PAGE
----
It’s perhaps for that reason that Bledel once again proves to be the show’s MVP. Emily’s escape to Canada and union with Luke (O. T. Fagbenle) and Moira (Samira Wiley) provides an enthralling look at what happens “after,” which Bledel carries out in a nuanced and devastating performance. Where we get a potentially too much of June, we get too little of Bledel, who knocks it out of the park in her every scene.
But thankfully, June’s story doesn’t remain stagnant. In Commander Lawrence’s household, June stumbles upon a network of Marthas that hint at a deeper resistance, and even gets to engage in her own subterfuge. But the show’s shift into the political thriller genre is slow, and these brief moves toward a revolution don’t amount to much as they get overtaken by another June-Waterford conflict — which opens the door for a surprisingly intriguing guest spot by Christpher Meloni as a high-ranking Commander. But this new clash between June and her old household suggests that the show is finally defying its own resistance to change, as June’s mistakes come home to roost.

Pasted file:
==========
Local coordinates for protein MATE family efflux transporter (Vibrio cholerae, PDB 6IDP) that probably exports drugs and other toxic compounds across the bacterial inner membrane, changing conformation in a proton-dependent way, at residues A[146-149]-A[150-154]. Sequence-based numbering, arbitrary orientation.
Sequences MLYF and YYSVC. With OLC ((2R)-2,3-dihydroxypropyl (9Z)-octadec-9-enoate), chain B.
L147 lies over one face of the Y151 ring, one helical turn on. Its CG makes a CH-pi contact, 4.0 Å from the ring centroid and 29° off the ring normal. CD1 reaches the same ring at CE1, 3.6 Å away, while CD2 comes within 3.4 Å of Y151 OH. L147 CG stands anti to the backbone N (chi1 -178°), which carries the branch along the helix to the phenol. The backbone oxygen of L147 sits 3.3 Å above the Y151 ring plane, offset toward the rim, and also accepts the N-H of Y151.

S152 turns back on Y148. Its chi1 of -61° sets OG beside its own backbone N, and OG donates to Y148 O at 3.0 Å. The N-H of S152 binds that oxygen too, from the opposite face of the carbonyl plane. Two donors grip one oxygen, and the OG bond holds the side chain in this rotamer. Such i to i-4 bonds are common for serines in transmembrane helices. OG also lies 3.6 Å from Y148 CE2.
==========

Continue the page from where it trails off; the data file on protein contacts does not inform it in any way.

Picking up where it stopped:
In the first episode of season 3, there is an image of the Waterford’s house being engulfed by fire, which June urges on. “In flaming fire, thou shalt take vengeance,” June narrates with a smirk. It’s an unsubtle suggestion The Handmaid’s Tale is burning it all to the ground and starting anew. That’s not exactly what the season accomplishes, but the first half of the season does spark a renewed energy in the show — one that finally begins to move beyond the depressive rut that The Handmaid’s Tale had found itself in.
The Handmaid’s Tale season 3 debuts on Hulu on June 5, 2019.